After a near-tie in Iowa with Senator Bernie Sanders (D-VT) that some in the New Jersey legislature are calling a defeat in disguise for former Secretary of State Hillary Clinton, Senator Loretta Weinberg (D-37) said that her support for Clinton is unshakeable. Despite Clinton’s wafer-thin, tenth-of-a-percent margin of victory over a progressive candidate many described as a longshot months ago, Weinberg believes that Clinton will secure the nomination down the line.
“The race was tight, but Hillary Clinton was the winner, which sets the stage for her to do much better than she did eight years ago when she lost the Iowa caucuses,” said Weinberg, referring to the primary loss that played a huge part in Clinton losing the Democratic nomination to then-Illinois Senator Barack Obama.
As for next week’s contest in New Hampshire, Weinberg stopped short of predicting another strong showing for Sanders, but acknowledged the advantages he will bring to the table a New England primary.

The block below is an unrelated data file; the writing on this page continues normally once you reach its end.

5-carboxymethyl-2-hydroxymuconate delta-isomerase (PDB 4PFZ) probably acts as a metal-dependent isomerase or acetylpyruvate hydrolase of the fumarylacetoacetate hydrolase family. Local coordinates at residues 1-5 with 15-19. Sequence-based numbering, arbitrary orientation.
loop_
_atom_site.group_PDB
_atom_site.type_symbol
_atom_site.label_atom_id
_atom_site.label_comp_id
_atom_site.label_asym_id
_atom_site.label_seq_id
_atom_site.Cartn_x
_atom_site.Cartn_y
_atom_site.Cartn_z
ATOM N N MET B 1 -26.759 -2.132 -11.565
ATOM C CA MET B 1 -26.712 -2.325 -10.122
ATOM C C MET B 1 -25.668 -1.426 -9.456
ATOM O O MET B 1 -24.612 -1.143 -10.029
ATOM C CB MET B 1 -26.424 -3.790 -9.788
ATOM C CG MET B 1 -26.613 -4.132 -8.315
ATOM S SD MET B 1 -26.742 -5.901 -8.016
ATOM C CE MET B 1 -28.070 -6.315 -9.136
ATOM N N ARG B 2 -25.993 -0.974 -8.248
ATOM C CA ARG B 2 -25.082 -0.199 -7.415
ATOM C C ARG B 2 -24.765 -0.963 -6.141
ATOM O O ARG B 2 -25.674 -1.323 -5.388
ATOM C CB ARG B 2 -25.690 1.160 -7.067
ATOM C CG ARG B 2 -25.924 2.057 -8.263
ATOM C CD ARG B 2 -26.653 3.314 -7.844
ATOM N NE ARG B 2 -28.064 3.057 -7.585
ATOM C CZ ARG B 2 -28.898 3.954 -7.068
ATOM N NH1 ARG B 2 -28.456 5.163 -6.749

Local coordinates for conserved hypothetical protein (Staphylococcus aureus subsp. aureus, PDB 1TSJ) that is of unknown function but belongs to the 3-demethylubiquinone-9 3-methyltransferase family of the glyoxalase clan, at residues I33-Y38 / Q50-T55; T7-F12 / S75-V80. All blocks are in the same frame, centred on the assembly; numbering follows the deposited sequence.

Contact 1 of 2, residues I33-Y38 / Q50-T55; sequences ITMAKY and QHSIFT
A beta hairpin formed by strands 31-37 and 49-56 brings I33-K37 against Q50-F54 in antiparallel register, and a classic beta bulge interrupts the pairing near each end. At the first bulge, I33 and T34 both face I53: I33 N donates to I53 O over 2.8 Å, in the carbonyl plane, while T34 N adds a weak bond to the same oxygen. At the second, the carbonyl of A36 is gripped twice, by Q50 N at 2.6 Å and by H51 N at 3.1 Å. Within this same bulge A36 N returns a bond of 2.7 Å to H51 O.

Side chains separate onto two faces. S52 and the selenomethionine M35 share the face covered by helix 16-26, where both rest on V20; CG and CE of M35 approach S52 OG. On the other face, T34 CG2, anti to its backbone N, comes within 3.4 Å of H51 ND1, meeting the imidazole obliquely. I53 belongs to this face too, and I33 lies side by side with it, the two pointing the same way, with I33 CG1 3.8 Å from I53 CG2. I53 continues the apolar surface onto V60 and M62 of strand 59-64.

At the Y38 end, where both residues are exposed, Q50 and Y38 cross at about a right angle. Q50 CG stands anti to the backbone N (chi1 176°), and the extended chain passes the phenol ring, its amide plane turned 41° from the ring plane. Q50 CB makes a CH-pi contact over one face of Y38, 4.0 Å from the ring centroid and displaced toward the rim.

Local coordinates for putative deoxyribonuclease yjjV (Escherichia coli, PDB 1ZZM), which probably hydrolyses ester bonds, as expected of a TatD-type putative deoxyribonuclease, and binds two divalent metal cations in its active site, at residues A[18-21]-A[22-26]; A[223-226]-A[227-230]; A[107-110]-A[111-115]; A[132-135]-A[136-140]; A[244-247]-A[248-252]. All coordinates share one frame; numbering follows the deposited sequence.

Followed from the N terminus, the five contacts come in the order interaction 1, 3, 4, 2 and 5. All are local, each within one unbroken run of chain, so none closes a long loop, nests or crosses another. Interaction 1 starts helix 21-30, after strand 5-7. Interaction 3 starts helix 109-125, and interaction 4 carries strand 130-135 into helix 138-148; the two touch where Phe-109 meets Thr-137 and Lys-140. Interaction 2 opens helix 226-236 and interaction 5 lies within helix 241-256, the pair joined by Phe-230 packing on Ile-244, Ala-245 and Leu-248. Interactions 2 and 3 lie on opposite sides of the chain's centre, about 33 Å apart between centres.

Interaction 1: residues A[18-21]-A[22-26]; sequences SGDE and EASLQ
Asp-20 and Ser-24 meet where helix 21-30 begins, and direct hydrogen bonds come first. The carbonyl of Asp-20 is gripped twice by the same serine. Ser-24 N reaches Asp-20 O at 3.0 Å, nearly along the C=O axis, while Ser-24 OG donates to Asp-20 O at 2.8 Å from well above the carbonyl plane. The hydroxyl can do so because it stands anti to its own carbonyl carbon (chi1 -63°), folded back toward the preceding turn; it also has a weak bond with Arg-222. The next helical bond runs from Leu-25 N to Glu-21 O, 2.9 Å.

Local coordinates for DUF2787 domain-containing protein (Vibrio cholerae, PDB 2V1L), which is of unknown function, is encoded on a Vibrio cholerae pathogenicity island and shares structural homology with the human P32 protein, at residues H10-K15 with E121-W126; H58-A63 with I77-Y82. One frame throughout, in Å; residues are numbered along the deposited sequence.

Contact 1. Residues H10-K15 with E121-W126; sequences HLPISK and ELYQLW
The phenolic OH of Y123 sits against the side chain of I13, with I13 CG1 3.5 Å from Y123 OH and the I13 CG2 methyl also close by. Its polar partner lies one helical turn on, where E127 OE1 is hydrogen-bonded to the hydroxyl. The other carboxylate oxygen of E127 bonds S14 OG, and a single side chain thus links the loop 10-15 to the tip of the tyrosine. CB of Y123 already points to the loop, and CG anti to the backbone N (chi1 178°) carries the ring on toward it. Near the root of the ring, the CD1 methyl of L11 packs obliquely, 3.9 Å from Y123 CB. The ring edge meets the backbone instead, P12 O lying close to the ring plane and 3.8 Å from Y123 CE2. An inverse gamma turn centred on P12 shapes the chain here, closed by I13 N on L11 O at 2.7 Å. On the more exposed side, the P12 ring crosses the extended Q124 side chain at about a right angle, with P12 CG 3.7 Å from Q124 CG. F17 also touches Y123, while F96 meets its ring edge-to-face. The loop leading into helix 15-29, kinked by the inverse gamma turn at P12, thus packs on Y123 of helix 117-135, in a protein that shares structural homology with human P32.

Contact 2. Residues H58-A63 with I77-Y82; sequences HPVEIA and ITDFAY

“I think New Hampshire is a different kind of a primary, and it is the neighboring state to where Senator Sanders has been the senator for so long, so it’s a different kind of place. But I believe that Hillary Clinton is going to be the nominee of the Democratic Party for President of the United States.”
Weinberg said that the Clinton-Sanders rivalry recalled the 1968 primary contest between Robert Kennedy and the outwardly anti-war Eugene McCarthy, when she chose Kennedy for the same reason she is now choosing Clinton.
“I remember saying to some friends as some of my colleagues in those years signed up for Gene McCarthy and I signed up for Robert Kennedy, saying I would rather have a pragmatist representing my ideals than an idealist representing my ideals,” she said.
“There might be a few bumps in the road while she gets there. But I think Bernie Sanders has done a terrific job of keeping the issue of income inequality in the spotlight.”
As for Trump’s second-place showing behind Senator Ted Cruz (R-TX), Weinberg said that while she won’t call it a nail in real estate mogul’s coffin, she feels encouraged by the sight of Trump finally being put to the test.
“Anything that takes Trump down is a positive step as far as I’m concerned. I think it is the most weird campaign. I watch as much as anybody else does by watching TV and reading the new, and I see a man who says nothing but ‘We should close our borders’ and ‘Everybody likes me.’ It’s a very peculiar campaign.”